Road Bites

Text: Robert Smith • Photography: RoadRUNNER Staff

Got the munchies?
We've all been there: it's mid-afternoon at a gas station. You missed lunch, and breakfast is a distant memory. No problem - there's plenty of food in the store: chips, pop tarts, candy bars. You eat your fill, wash it down with diesel-flavored coffee, and hit the road. For an hour you feel bloated, then you're starving again. Worse, you're drowsy and lethargic. Your concentration drifts - not what you need when riding a motorcycle. What went wrong?

Like many aspects of motorcycle touring, a little planning when it comes to nutrition makes the trip more enjoyable. I would never want to spoil the serendipity that comes from a spontaneous stop for pie a la mode and coffee; but like they say in those self-improvement workshops, "If you fail to plan, you're planning to fail."

Take it from those of us who ride for a living, a little forethought goes a long way.

Essential fluids
Just as your bike needs a steady supply of gas, you need water: the real thing, not just soda and coffee. Keeping hydrated while you're riding is critical, especially in summer. You may feel cool with the wind blowing through your ventilated jacket, but you'll be losing water rapidly through evaporation from your skin. Dehydration can cause dizziness, fatigue, and many other problems. Keeping your fluids up is critical.

Coffee and soda are made with water, of course; the problem is the other stuff that's in them. Coffee contains caffeine, and though this might give you a quick jolt, the effect soon wears off. It's also a diuretic, meaning you'll probably lose more liquid than you take in. The sugar in soda drinks (many contain caffeine as well) just makes things worse: a quick sugar "high," followed by a hypoglycemic "bounce."

Though "isotonic" sports drinks are good (they contain minerals and carbohydrates in a concentration similar to that in the body), there's no substitute for plain water. On longer rides, I wear a 2-liter Camelbak vest so I can keep hydrated while riding. Of course, you may need to take more bathroom breaks, but getting off the bike every so often is not a bad idea.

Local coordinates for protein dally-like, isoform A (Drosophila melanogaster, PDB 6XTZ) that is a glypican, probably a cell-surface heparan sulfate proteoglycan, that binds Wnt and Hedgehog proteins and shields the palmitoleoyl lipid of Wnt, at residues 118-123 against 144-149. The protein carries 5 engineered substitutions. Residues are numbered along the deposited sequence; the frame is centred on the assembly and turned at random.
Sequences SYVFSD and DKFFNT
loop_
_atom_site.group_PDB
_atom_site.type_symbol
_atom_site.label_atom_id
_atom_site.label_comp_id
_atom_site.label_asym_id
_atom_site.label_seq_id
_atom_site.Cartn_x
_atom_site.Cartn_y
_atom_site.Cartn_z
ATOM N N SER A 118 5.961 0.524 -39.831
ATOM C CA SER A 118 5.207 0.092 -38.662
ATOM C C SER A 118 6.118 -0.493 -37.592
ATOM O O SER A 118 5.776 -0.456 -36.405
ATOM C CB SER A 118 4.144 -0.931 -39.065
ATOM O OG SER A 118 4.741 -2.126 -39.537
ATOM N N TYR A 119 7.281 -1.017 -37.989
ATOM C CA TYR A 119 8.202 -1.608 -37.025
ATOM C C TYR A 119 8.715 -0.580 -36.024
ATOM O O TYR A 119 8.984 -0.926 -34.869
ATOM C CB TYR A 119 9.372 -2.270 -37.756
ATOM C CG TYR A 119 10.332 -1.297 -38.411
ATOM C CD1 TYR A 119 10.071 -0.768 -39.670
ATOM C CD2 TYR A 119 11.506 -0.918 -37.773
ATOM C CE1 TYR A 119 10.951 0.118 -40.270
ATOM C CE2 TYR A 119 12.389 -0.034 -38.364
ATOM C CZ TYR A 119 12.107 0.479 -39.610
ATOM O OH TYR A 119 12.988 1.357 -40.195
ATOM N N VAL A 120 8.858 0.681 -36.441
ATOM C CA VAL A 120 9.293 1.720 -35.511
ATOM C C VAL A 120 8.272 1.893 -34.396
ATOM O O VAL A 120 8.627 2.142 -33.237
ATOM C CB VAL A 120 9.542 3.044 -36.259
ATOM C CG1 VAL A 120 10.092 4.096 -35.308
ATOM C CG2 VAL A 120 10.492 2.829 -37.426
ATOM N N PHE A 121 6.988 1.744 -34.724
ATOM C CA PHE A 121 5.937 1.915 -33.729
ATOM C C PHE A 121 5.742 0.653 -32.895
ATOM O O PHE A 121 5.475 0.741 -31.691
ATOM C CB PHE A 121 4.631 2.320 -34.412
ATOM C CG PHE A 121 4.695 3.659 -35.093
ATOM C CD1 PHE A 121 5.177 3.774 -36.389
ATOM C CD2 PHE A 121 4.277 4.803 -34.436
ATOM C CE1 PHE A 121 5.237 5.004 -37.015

The problem with most food you find in a gas station is that it's high on processing and packaging, and low on nutrition. Most snacks contain lots of simple carbohydrates (sugars). These are rapidly absorbed into the bloodstream (the sugar "high"), making your pancreas pump out insulin to metabolize the glucose. The rapid absorption tricks the body into insulin overproduction, causing a subsequent period when blood sugar drops below optimum. The effects of this can be drowsiness, poor judgment, and aggression - not the mental state you need for good riding.

Generally, the less processed and packaged food is, the more nutritious it is, and the less likely it is to cause hyper- and hypoglycemia. I also try to avoid eating flour-based products, like pies, buns and sandwiches, as well as potato and rice-based products when I'm riding. They make me feel bloated and usually cause indigestion as well. In my case, these processed carbohydrates trigger over-production of stomach acid and gas (which can be really uncomfortable on a bike). And like sugars, they're rapidly absorbed, with similar metabolic effects.

Of course, eating regularly and properly (listen to your mom!) means you won't get the munchies on the road. But that's not always possible. So what can you do?

I like the kind of trail mix made from mixed nuts and dried fruit. It has complex (slow absorbing) carbohydrates for a steady flow of energy, plus healthy oils and proteins, which work to moderate the speed of carbohydrate absorption.

Keeping a supply of fresh fruits on hand is also a good idea: bananas for example. They're a good source of potassium, which helps the body maintain its sodium balance.

If you're a committed carnivore, beef jerky makes a nutritious snack - though it's too often flavored with sugar, and usually contains lots of salt (so drink more water!). Easily the best jerky I've tried comes from the Longview Jerky Shop in Longview, Alberta. It's nitrite- and MSG-free and lower in sodium; but with the ban on beef imports into the US, only Canadians can enjoy it now.

They used to say "24 hours from bottle to throttle..." You may not need to be quite that abstemious: but alcohol and motorcycles don't mix. The Hurt Report found alcohol to be involved in fully half of all fatal motorcycle accidents.

Alcohol screws with your head in two ways: first, the direct effects familiar to most of us; and that "hypoglycemic bounce" that comes an hour or so after a couple of beers. As Harry Hurt found, it's a lethal combination.

What to do...

  • Always carry lots of drinking water.And drink it!
  • Bring along nutritious snacks and fresh fruit.
  • Buy in a supermarket before you leave: you'll save big.
  • Keep protein bars handy for a "snack attack."
  • If you feel drowsy or dizzy, pull over for a rest, water, and some healthy food.
  • Try to avoid sugar, starchy processed foods, and too much caffeine...
  • ...but if you feel like having some pie and coffee, enjoy!